“This is my hatch. There are many like it, but this one is mine.” This is the creed every Honda Civic EG hatch owner can relate to.
The year 1994 was a pretty good one. The world was introduced to war hero, ping-pong prodigy, and shrimp boat captain Forrest Gump; future NBA Hall of Famers Jason Kidd and Grant Hill were drafted into the league (and even bagged co-Rookie of the Year honors); the ultimate let's-stop-fighting-and-make-up song "On Bended Knee," by RnB vocal group Boyz II Men, had guys kneeling and girls blushing; and folks (including myself) lined up at the arcade for Sega Rally Championship, for a turn behind the wheel of Juha Kankkunen's legendary Lancia Delta HF Integrale.
On a more personal note, 1994 is special because it was the production year of my car: a 1.2-liter, two-door, Tafetta White Honda Civic EG hatch. I'm its second owner and have had the car for just over eight years. I got it fresh, with about 10,000km on the odometer, and was told that the farthest and longest trip it took was from Tandang Sora to Megamall—once.
Truth be told, it was my brother Paulo who first set eyes on the car—in 1996, about 14 years before it would actually become an official member of the Subido stable. It was owned by the mom of one of his best friends in high school, and the story goes that every time he'd visit their place, before entering the house, he'd linger in their garage to quietly admire the hatch. This behavior didn't go unnoticed and must have created subliminal triggers because when the owner decided to sell the car, he was the first one to know.
He could have bought it for himself, but instead passed the sale on to me. That's just the kind of guy he is. I’m lucky to have an older brother who looks out for his ading. I ended up with a really cool car because of this.
It didn't take long for car enthusiasts to realize that the EG was a perfect base car to set up for racing.
But back when the car was first introduced in the early '90s, the EG wasn't exactly considered cool. Then, the hatch was marketed as an affordable, mass-produced vehicle that didn't guzzle gas, was easy to fix, and had great utility. It was a popular fleet car among large companies, and families could buy one brand-new without having to worry too much about the sticker price. It was the car for the everyman.
It didn't take long for car enthusiasts to realize that the EG was a perfect base car to set up for racing. It was light, cheap, and it had a lot of available spare parts. Swapping in more powerful Honda engines and more sophisticated under chassis and braking systems required little effort, and the double wishbone suspension design, which was lifted from Honda's race platforms, ensured this Civic handled like a dream.
It became a fixture in Japanese street tuner culture, and later in the Japanese Touring Car Championships as it smoked the bigger, more powerful competition. Everyone was rooting for the little econo-box that could—and that would. The rest, as they say, is history.
And I totally appreciate the racing heritage of my car. But aside from a set of 15-inch Rota rims, a new paint job, a new head unit, a tonneau cover for the back, and a hand-me-down Momo Race steering wheel from my brother (which I had reupholstered at Seatmate), my hatch is bone stock. Which means no power windows, no power steering, a non-adjustable steering column, vinyl seats, and a 75hp, carbureted engine. And unless there's major mechanical failure that requires work the likes of an engine swap, I intend to keep it this way.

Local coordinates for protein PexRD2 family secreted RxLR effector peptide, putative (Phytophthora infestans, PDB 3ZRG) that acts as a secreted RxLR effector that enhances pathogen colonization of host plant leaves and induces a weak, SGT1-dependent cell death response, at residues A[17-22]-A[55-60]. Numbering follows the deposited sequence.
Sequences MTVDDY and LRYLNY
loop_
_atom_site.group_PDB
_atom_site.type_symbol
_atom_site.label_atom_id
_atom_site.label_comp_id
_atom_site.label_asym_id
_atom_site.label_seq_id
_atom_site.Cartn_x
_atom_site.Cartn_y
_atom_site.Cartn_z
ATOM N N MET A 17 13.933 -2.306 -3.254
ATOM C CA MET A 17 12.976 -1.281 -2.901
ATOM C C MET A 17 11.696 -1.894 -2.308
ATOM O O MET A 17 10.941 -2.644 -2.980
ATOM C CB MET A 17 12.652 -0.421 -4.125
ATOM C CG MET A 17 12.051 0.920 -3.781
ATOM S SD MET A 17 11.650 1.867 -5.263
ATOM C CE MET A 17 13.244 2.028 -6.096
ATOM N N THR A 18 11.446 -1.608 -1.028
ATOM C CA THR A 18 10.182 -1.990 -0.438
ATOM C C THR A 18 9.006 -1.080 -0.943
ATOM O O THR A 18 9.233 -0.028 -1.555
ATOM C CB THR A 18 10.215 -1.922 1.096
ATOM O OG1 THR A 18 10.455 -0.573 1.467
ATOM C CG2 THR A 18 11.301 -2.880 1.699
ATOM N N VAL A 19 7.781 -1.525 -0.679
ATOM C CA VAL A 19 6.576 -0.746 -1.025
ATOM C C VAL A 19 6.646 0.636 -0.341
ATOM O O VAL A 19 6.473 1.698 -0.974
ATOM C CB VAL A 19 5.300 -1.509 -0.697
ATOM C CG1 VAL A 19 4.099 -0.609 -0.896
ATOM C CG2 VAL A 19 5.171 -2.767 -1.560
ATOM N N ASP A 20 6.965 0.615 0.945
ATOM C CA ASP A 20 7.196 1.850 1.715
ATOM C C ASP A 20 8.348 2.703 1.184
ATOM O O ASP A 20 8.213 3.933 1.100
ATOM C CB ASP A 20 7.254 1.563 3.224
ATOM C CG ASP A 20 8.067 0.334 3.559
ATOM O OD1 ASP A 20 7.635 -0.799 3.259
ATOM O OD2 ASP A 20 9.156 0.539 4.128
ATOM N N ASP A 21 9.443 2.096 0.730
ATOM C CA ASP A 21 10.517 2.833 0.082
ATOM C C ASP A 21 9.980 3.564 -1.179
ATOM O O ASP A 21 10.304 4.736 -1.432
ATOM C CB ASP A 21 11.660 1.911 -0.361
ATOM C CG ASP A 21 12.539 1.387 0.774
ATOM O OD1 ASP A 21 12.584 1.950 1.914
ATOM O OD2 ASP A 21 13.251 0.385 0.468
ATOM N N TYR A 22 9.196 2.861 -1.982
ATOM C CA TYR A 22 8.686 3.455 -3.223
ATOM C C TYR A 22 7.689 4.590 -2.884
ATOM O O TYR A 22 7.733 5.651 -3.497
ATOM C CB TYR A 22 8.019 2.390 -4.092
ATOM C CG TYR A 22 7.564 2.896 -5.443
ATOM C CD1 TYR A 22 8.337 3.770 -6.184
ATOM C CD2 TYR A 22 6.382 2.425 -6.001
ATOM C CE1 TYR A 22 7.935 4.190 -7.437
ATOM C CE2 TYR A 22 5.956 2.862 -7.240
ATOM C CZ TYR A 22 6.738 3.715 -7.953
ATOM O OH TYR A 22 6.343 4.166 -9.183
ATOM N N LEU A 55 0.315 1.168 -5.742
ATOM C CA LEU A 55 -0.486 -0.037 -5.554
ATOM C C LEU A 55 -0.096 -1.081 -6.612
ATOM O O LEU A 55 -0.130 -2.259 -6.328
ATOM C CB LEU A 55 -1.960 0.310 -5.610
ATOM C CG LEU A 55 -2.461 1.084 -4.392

I know my hatch is just another one, like so many others, that rolled off the factory line.
Lots of car guys are surprised that I have no intentions of modifying my car. I've even been told a couple of times that not setting up my hatch is a wasted opportunity, and that I'm not really making the most of it since the car's true potential can only be unlocked with performance mods. I mean, I get it: B18 engine, racing chip, Integra undercarriage, adjustable lowering springs, pro-level stabilization, body and chassis stiffening, racing wheels and tires, killer exhaust system, assorted safety bits, and all the cosmetic trim and interior bits to make it race-ready…that all sounds pretty damn awesome.
The thing is if I do take that route, my hatch will be like everyone else's. I guess I’m making a bit of a statement by keeping my car stock; to preserve its originality and maintain its individuality in a sea of heavily mod-ed EGs.
My favorite compliment that I've received so far for my car comes from champion drifter Alex Perez. After giving the hatch a once over, he says: "Pare, galing, it even has the original kalawang." That really made my day.
EGs are still quite common on our streets, whether they're souped-up or not. There were so many made back then that even though their numbers have dwindled over the years, there's still plenty of them out there. I know my hatch is just another one, like so many others, that rolled off the factory line.
Maybe keeping it stock in an effort to preserve its uniqueness is a futile effort. Maybe I should just give in and have some fun with it, just like other EG owners do, and give it an entirely new persona. Maybe there's nothing really special about my car.
Yet, in a sea of identical, Tafetta White units, I'd still be able to pick my hatch out. Because it's my hatch. There are many like it, but this one is mine.